“I think the nation will heave a great sigh of relief.”

Johnson pulled off a major coup in agreeing to a new divorce deal at a Brussels summit on Thursday, only a fortnight before Britain is scheduled to leave the EU.

But the deal’s fortunes — and Britain’s immediate fate — rest in the hands of a few undecided MPs, who will vote in the first Saturday session of the Commons since the 1982 Falklands War.

Political pundits suggest the vote could be exceptionally tight.

Johnson has no majority among MPs, every opposition party has come out against the deal and even his parliamentary ally, Northern Ireland’s Democratic Unionist Party (DUP), says it cannot support the terms.

Johnson requires the support of 319 other MPs to guarantee victory — and claims he is confident of getting the numbers, as he spent the day meeting and calling MPs.

He must convince diehard eurosceptics in his own Conservative ranks, former colleagues he expelled from the party for seeking to block a “no deal” departure, and main opposition Labour MPs from Brexit-backing constituencies to have any chance.

Labour is ordering its MPs to vote against the deal but threatening no punishment if they vote in favour.

Several MPs spent Friday wrestling with their consciences as the more than three years of turmoil since the June 2016 EU membership referendum came to a head.

Johnson is expected to deliver a speech to parliament from 0830 GMT on Saturday, kicking off a day of debate that could last well into the evening.

– Macron turns the screw –
If the Commons rejects the deal, Johnson will be forced by law to ask the EU to delay Brexit, for what would be the third time. He has said he would rather be “dead in a ditch”.

French President Emmanuel Macron piled the pressure on MPs, saying he did not want a new delay now a deal was struck.

“The October 31 date should be respected. I don’t think that new deadlines should be given,” he said at the EU summit in Brussels.

“We need to end these negotiations and get on negotiating the future relationship.”

Luxembourg’s Prime Minister Xavier Bettel added: “There is no choice between Brexit or no Brexit: it’s a choice between deal or no deal.”

Johnson took office in July vowing to keep to the October 31 Brexit deadline, deal or no deal.

He pledged to renegotiate the most contentious elements of a divorce text agreed by his predecessor Theresa May with Brussels last year, which MPs rejected three times.

The compromise deal that was finally struck on Thursday has a new arrangement for keeping open the border between British Northern Ireland and EU member Ireland.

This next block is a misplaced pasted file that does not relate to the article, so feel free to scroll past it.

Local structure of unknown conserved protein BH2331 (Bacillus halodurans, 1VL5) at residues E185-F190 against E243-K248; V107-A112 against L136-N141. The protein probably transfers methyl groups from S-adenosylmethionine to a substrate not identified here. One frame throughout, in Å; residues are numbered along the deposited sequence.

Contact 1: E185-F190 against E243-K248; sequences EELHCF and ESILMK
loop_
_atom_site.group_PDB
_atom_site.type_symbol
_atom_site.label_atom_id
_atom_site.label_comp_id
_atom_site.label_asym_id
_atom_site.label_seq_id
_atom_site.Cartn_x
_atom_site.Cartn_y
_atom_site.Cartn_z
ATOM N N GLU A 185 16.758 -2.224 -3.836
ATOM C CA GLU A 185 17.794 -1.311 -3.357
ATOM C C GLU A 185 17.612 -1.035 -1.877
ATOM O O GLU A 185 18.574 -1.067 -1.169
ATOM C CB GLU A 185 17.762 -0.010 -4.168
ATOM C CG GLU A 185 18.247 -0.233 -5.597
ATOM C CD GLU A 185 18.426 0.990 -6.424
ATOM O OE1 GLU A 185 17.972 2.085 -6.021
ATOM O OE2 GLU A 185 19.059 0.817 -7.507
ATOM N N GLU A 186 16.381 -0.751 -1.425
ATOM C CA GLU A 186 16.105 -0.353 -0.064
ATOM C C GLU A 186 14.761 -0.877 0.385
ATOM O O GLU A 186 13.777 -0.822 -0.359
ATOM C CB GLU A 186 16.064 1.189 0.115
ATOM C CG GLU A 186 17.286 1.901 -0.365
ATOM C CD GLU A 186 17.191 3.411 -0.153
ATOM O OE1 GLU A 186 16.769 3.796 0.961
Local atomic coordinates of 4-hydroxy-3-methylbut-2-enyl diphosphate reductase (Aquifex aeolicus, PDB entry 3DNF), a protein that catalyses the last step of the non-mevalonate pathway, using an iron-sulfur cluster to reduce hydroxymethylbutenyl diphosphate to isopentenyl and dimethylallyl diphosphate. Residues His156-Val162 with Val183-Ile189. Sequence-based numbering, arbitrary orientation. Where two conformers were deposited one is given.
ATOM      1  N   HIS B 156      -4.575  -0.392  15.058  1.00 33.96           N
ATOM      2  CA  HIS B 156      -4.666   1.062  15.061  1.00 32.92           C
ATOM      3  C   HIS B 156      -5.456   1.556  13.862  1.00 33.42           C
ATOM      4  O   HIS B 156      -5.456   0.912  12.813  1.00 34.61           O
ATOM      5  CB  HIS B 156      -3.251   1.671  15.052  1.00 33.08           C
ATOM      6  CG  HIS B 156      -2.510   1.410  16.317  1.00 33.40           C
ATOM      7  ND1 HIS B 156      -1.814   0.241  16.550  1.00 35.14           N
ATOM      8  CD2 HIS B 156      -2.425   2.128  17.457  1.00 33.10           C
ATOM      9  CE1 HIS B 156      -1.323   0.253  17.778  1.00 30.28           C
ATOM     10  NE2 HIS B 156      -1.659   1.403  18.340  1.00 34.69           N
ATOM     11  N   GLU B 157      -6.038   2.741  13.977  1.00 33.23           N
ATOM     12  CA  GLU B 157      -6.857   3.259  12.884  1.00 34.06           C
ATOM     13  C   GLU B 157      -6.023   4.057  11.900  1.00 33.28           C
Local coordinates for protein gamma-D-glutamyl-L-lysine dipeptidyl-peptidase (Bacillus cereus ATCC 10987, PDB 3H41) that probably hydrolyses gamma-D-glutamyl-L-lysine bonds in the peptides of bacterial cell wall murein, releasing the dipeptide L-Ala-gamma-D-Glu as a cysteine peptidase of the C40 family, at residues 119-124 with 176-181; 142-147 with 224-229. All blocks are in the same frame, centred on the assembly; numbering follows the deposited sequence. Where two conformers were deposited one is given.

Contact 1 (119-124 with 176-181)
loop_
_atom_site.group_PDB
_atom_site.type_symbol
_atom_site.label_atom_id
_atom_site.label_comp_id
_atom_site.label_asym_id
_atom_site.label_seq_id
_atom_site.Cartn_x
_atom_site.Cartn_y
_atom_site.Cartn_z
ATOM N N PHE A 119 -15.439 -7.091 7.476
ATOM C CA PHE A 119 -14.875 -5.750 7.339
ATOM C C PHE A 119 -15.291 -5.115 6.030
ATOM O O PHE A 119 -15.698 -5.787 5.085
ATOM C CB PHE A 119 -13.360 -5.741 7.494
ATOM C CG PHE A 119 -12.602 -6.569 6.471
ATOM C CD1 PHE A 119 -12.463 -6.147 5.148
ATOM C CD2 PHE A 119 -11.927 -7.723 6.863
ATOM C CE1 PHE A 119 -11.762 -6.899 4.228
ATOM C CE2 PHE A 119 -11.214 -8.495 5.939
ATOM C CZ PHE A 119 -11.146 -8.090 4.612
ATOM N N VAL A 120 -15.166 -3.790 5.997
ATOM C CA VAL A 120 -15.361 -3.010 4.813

The DUP has said it cannot support the plans, as efforts to avoid checks on the Irish land border would lead to new trade barriers between Northern Ireland and mainland Britain.

– Former PMs wade in –
Former Conservative prime minister John Major (1990-1997) and his Labour successor Tony Blair (1997-2007) pleaded with MPs to back a second referendum, ahead of a major rally by the “People’s Vote” campaign outside parliament on Saturday.

“Whatever is the outcome, no deal or bad deal, it should not pass without the final say resting with the people,” said Blair.

Major said Brexit was a “thoroughly bad idea” that risked breaking up the UK.

Sterling steadied around $1.29 Friday as dealers took a breather at the end of a dizzying week.

ETX Capital analyst Michael Baker said the market was “really gambling” on the vote and had “not priced in fully all scenarios — so expect big moves”.

Theresa May Resigns As British PM

Britain’s outgoing prime minister Theresa May gives a speech outside 10 Downing street in London on July 24, 2019 before formally tendering her resignation at Buckingham Palace.  Tolga AKMEN / AFP


Outgoing British Prime Minister Theresa May formally tendered her resignation to Queen Elizabeth II on Wednesday as her successor Boris Johnson prepares to take over.

May arrived at the palace after earlier urging Johnson to deliver Brexit “in a way that works for the whole United Kingdom” — an allusion to the deep divisions that the issue has caused in the country.

READ ALSO: British Finance Minister Hammond Resigns

More Defections Trail British Cabinet Over Johnson’s Brexit Plan

Conservative MP Boris Johnson speaks during his Conservative Party leadership campaign launch in London on June 12, 2019/ AFP


Britain’s leadership contest entered its finale Monday with the favourite Boris Johnson facing more defections from ministers over his Brexit plan.

The month-long contest between former London mayor Johnson and Foreign Secretary Jeremy Hunt is being decided by fewer than 200,000 grassroots members of the governing Conservative Party.